School catering staff – recognition they deserve

Written by: Christine Lewis | Published:
Christine Lewis, UNISON

New standards for school catering staff demonstrate the vast array of skills that these vital professionals possess, says Christine Lewis

Professional standards tend to be a mixed bag in terms of complexity and utility. Their development can be a lengthy paper exercise without clarity of purpose.

There are standards for teachers and teaching assistants and a set for school business managers should be finalised by November. Joining the occupational groups with this distinction are school caterers, whose professional standards were launched in July.

The knowledge, skills and behaviours in professional practice of head of kitchen, cook, assistant cook, catering assistant, and midday supervisor are detailed in the standards, which can be found on UNISON's Skills for Schools website.

They were developed by the People1st Sector Skills Council, advised by the School Food Plan Workforce Development Group. So far, so bureaucratic – but it was a good deal more exciting than you would think.

The idea was to make good the commitment to "provide interesting, creative and balanced menus" (School Food Plan, p112) by ensuring staff are in the best possible position to deliver them. What began as a technocratic exercise became animated in discussion about different professional practices and their impact, greatly assisted by the hands-on experience of the group.

We spoke about how the standards should be used to ensure quality in provision of healthy meals for children, enabling consistency and transferability of knowledge and skills. Training and development needs would be easier to identify and progression routes designed. It is hoped that the profile of school catering will be raised alongside other industry sectors.

Accompanying guidance emphasises that the standards are not a tool for job measurement or evaluation, a pay and performance system or another pressure on staff. FAQs (also on the website) have been produced to promote understanding of their purpose.

The effects of forensic study of the different school catering roles has been to expose the broad range of knowledge and skills necessary in food preparation and cooking, but also nutritional knowledge, health, safety and hygiene, and for the lead professional, stock control and procurement, budgeting and finance, technology, safeguarding and confidentiality, team-work, culture and leadership.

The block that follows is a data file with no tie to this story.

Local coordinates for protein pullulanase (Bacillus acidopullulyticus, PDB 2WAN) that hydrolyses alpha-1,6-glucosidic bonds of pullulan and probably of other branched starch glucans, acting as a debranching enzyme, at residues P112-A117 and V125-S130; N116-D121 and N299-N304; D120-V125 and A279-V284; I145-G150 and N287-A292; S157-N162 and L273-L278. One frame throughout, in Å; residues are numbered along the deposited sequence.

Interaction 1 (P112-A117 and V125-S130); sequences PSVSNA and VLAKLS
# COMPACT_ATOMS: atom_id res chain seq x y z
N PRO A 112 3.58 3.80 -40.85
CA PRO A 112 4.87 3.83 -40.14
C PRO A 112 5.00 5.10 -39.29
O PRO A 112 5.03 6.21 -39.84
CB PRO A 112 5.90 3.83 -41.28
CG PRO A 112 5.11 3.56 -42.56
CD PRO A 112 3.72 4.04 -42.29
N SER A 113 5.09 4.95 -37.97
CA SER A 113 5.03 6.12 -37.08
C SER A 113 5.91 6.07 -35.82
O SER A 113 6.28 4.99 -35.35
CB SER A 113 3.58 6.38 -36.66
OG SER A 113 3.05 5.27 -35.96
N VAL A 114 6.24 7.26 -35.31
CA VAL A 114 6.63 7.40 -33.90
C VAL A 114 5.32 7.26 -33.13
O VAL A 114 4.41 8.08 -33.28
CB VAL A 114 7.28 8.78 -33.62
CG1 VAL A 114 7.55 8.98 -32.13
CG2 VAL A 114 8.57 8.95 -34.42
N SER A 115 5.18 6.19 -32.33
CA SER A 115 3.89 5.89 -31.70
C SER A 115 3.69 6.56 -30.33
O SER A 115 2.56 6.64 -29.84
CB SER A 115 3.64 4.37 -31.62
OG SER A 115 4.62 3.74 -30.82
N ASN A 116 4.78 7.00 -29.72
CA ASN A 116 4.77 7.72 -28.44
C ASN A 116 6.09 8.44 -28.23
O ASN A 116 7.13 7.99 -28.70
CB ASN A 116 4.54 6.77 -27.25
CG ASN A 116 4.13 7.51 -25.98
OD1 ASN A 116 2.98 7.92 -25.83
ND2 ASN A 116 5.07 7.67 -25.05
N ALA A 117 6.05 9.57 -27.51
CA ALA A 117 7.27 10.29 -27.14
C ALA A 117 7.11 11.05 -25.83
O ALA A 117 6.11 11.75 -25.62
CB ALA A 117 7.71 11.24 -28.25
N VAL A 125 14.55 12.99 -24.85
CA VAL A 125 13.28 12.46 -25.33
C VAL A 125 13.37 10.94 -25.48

The bar is high as staff are expected to take pride in what they create, experiment with new techniques and latest trends, engage with school colleagues, parents and pupils, embrace diversity, and be part of a whole-school approach. This might include helping with vegetable gardens, classroom interactivity or cooking lessons. Among their colleagues are midday supervisors whose professional standards focus on interaction with young diners, looking for signs that they need help, knowing how to provide it within school policies on confidentiality, safeguarding, medical support and behaviour management.

Think of these professionals and the age-old baggage they carry in the "dinner lady" label. At the heart of this triumph is a challenge to the idea that women who carry out catering, cleaning and caring jobs in the public sector perform through hormones rather than learnt knowledge, skills and behaviours. It has been a historic convenience to subsidise services by segregating millions of women in low-paid, part-time jobs and relegating their competence to innate predisposition.

But the cat is out of the bag. School catering staff are exposed as managers, accountants, wielders of industry skills, set within an educational and welfare ethos. What is left now is to give them the recognition and reward that they deserve.

Further information

Download the new Standards via


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